Schools await Prop. 39 decisions from charter organizations

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Posted May 2, 2013 by The Argonaut in News
STILL WAITING – Mark Twain Middle School Principal Dr. Rex Patton is one of several local principals who are waiting to hear if their schools will be forced to share their facilities with a charter school in the fall.

STILL WAITING – Mark Twain Middle School Principal Dr. Rex Patton is one of several local principals who are waiting to hear if their schools will be forced to share their facilities with a charter school in the fall.

By Gary Walker
Mark Twain Middle School in Mar Vista and Westminster Avenue Elementary School in Venice are still waiting to see if they have avoided a colocation with a charter school again, while such offers have been given at other local schools.
The Los Angeles Unified School District tendered Proposition 39 offers to several charter organizations last month for schools in District 4, which includes Del Rey, Mar Vista, Westchester and Venice.
Charters are required to notify LAUSD if they will accept the proffers by Thursday, May 2.
“I haven’t heard anything yet,” Mark Twain Middle School Principal Dr. Rex Patton told The Argonaut April 30, two days before the offers became official. “We’re still waiting.”
Prop. 39, a 2000 voter approved ballot measure, provides charter operators with the opportunity to have space on traditional school campuses where classrooms are considered underutilized or vacant. School districts tender offers to charters at schools where these classrooms exist and charters then determine whether they will accept or refuse them.
A colocation occurs when a charter organization shares a campus with a traditional school.
Venice High School, after successfully beating back an attempt by a pilot school to colocate on its campus in March, is also waiting to hear from LAUSD.
Venice High School Principal Elsa Mendoza did not return calls at Argonaut press time for comment.
Goethe International School, which has a German-based curriculum, will remain at Marina Del Rey Middle School in Del Rey for at least another year. The K-5 school was slated to leave the middle school at the end of the school year but recently accepted 10 classrooms.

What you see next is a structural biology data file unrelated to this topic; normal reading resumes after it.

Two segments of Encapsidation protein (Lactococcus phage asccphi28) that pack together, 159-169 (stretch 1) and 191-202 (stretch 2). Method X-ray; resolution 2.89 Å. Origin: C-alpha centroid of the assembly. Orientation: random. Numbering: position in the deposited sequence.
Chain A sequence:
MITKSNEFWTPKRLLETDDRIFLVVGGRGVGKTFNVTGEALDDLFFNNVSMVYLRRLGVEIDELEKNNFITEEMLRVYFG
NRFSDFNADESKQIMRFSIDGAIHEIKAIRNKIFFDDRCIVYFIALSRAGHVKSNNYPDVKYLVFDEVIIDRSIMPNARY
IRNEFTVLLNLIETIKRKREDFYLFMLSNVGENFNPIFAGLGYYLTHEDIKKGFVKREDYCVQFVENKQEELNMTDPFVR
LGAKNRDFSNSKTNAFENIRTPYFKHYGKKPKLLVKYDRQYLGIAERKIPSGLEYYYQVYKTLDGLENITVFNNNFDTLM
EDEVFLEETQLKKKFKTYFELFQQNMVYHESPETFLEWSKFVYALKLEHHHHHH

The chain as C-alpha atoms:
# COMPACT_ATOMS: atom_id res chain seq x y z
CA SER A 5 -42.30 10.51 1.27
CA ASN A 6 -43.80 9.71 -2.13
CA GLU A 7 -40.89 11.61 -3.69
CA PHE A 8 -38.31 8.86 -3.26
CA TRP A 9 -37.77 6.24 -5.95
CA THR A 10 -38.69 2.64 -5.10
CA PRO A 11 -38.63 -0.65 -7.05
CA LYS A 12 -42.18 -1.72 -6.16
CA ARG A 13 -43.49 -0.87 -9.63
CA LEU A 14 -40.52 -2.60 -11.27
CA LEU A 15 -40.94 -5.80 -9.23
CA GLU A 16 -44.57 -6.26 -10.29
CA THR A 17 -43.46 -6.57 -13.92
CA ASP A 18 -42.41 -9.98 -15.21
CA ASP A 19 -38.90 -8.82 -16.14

Among the other District 4 schools that might be sharing space and facilities with charter organizations include Westchester Enriched Magnets School and Orville Wright Middle School in Westchester.
Green Dot Public Schools, which has been actively seeking a location on the Westside for a middle school, is now looking at renovating a building in Del Rey to accommodate its sixth and seventh graders, who are in a colocation at Cowan Avenue Elementary School in Westchester. They have a hearing at the Department of City Planning May 22.
Westchester Secondary Charter School, a proposed 6-8 secondary school that would like to eventually expand to a middle and high school, was offered 14 classrooms at Bret Hart Middle School in downtown Los Angeles by LAUSD last month. The school, which acquired its charter authorization from the county Board of Education after its application was rejected by LAUSD, filed a lawsuit against the school district instead of accepting the proffer.
Its founders contend that the district could have offered them space at several schools closer to Westchester and did not.
LAUSD Director of Communications Thomas Waldman did not return emails and calls by Argonaut press time regarding the Prop. 39 offers.


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